What is the roadmap to follow to ensure a project schedule will be successful or not? How would we be able to deliver it on time? These are some questions that project managers usually ask themselves. Well, the answer is ‘Critical Path Method’ — any organization which can successfully manage all the activities on the critical path can deliver the project on time.
If we go by the Project Management Book of Knowledge (PMBOK) 5.0, critical path can be defined as “a sequence of activities that represents the longest path through a project, and determines the shortest possible duration.” Activities or tasks on this path have to be dealt with the utmost urgency to smoothly run your project. If the schedule goes wrong for the activities on this chain of activities, your project is doomed to be delayed and potential risks will become issues, and change requests will be needed.
Want to know more about critical path and how you can see it using MS Project?
Learn more about the critical path and how Microsoft Project helps, in this webinar on “Using Microsoft Project to determine where projects lie in relation to the critical path” on April 20, 2016 by Darrin Lange, director of operations and project management at Advaiya.
Determining critical path tasks is a one step process in Microsoft Project, where you enter your tasks and establish predecessors and duration. The following processes and tasks establish the critical path, which play an important role in determining and monitoring the project.
- Forward Pass: A process of using a fixed project start date and activity duration to calculating the early start and early finish dates for all of the activities along a chain or path. This includes both the critical path and non-critical paths.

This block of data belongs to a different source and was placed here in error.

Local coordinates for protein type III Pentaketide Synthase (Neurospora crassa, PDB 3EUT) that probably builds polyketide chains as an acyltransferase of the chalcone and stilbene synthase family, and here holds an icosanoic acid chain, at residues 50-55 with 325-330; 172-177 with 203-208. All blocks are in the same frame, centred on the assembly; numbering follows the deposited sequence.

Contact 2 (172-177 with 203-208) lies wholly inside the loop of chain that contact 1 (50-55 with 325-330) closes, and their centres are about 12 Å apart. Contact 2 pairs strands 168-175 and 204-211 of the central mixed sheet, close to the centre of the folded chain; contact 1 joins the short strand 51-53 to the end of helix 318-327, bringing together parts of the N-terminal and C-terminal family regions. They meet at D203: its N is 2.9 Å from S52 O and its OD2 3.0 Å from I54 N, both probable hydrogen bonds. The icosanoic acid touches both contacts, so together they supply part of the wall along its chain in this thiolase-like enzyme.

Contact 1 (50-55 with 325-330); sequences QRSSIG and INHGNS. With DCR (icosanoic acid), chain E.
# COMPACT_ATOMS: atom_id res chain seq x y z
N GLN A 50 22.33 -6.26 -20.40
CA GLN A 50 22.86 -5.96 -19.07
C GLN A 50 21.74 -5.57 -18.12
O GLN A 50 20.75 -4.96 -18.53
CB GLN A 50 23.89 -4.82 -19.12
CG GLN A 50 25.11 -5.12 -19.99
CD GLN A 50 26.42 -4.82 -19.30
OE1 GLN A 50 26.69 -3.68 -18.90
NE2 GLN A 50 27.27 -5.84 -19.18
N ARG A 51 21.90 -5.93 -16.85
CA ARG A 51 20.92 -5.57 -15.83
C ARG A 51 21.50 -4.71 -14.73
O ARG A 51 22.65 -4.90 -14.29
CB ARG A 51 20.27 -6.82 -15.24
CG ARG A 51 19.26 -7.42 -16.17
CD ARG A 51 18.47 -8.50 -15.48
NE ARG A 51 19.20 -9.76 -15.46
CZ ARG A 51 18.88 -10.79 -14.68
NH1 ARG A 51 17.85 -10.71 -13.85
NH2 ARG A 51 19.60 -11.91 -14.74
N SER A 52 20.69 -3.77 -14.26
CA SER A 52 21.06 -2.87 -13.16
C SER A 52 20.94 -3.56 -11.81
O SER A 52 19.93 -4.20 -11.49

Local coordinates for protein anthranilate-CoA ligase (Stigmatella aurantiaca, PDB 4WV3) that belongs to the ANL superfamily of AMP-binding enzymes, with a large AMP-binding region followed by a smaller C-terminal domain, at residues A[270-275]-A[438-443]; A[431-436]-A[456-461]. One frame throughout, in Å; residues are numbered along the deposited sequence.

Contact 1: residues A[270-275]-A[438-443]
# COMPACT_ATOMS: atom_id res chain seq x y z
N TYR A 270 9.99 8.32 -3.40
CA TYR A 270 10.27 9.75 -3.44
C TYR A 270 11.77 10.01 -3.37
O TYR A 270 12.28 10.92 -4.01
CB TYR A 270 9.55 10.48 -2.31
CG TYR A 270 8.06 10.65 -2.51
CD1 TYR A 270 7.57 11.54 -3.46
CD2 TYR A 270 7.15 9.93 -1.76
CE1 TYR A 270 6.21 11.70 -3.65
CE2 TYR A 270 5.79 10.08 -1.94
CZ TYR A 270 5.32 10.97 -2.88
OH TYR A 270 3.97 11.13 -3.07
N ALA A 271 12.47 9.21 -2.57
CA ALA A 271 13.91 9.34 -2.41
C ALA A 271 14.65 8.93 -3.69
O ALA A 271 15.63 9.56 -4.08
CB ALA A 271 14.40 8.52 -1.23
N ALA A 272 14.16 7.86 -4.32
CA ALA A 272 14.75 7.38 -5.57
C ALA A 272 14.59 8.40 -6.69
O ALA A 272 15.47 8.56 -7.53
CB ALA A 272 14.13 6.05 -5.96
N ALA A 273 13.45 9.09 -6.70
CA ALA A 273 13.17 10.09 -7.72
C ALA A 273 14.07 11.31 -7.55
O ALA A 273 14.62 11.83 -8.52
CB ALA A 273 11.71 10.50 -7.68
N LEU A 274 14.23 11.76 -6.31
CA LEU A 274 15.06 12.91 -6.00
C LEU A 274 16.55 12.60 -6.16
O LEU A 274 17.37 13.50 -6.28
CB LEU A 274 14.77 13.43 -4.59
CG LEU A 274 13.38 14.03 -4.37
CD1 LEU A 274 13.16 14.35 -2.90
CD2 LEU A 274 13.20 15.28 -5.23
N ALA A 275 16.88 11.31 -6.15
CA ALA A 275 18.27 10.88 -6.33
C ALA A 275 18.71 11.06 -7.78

- Backward Pass: A process of using either a fixed end date or the end date determined by the forward pass and activities during to calculating the late start and late finish for all activities along a chain or path.
- Total Float: It is the amount of time by which an activity may be delayed from its early start without delaying the project finish date. Float can change as the project progresses and changes are made to the project plan. Also known as total slack or path float.
- Free Float: It is the amount of time by which an activity can be delayed without delaying the early start of any immediately following activities.
For a rudimentary use of critical path method, the following are some essential requirements to be fulfilled:
- List of activities (also known as your WBS)
- Duration required for task completion
- The dependency between predecessors and successor activities
- Rational endpoints like milestones, deliverables or the project
Knowing your critical path activities well can ensure, not only project completion on-time, but the most effective type of risk mitigation, successful escalation negotiation with resource managers and more effective status reports to your sponsor.